Taking the group through further detail into this project, some key insights to keep in mind when creating a new service include:
- Don’t build something that isn’t usable by the user (surprisingly easily done if you lose user focus)
- When gathering user needs, make sure you get a variety of different stakeholders involved – this builds internal and external trust in your services and way of working
- There’s no point in starting a service if you don’t have the political buy-in for it – you won’t be able to shout about it once you’re done!
Continuing, Chris also shares some of the tasks involved when introducing a new service:
- Audit and benchmark – give forms to your contact centre colleagues to allow them to tally which of your services are being used via phone channels (offline), then use Google Analytics to track which of your services are being accessed online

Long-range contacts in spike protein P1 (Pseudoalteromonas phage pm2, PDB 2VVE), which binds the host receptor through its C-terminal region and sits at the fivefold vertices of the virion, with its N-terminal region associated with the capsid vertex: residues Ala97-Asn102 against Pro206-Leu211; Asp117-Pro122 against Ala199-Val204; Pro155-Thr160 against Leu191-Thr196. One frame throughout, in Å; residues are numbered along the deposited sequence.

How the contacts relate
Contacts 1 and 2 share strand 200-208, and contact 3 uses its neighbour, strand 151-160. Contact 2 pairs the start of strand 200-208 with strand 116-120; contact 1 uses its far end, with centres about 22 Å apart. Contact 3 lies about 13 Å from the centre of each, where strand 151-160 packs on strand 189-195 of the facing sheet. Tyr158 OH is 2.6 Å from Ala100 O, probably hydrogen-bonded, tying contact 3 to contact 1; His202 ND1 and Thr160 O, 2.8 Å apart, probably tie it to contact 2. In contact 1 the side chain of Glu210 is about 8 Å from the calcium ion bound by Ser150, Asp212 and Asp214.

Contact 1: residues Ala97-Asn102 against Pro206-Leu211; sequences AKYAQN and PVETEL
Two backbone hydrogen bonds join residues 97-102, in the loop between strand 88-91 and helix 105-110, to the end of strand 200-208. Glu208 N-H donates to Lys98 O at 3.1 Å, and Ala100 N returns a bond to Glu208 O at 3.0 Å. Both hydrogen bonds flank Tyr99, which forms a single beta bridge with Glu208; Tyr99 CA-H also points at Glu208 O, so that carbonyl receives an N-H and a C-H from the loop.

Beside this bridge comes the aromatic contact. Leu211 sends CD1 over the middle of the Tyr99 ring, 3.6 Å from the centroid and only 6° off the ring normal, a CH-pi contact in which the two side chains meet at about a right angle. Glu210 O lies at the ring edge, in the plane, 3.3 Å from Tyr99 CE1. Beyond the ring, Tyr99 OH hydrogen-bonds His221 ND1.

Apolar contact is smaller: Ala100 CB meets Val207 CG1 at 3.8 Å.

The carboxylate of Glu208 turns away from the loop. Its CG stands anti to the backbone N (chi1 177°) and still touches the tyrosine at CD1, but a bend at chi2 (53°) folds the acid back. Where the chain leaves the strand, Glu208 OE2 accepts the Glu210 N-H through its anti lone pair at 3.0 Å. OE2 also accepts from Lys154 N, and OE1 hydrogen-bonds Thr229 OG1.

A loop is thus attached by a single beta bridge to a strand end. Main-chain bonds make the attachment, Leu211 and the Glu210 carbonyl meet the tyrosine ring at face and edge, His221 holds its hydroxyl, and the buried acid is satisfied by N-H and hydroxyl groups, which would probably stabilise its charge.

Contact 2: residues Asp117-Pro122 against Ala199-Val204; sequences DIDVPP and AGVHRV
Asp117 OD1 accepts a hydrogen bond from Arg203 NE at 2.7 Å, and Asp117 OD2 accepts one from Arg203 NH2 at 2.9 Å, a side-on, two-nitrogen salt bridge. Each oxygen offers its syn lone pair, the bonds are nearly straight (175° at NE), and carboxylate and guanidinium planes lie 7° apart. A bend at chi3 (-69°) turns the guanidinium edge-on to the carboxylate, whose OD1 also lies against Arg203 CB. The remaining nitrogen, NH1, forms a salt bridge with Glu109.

- Customers by proxy – your contact centre colleagues are essentially the “voice of your customer”, bring them into the agile process to help define user needs
- Map service journey, issues and suggestions – start pulling together details of the existing service
- Shadow your users – go into your contact centre and stand with the residents who are using your services there and then, find out their pain points by letting them guide you through what they’re doing
- Document your user needs – this doesn’t need to be a massive document, just something nice and simple using the ‘As a, I want, So that’ format – as you build up these user needs, you are building up your service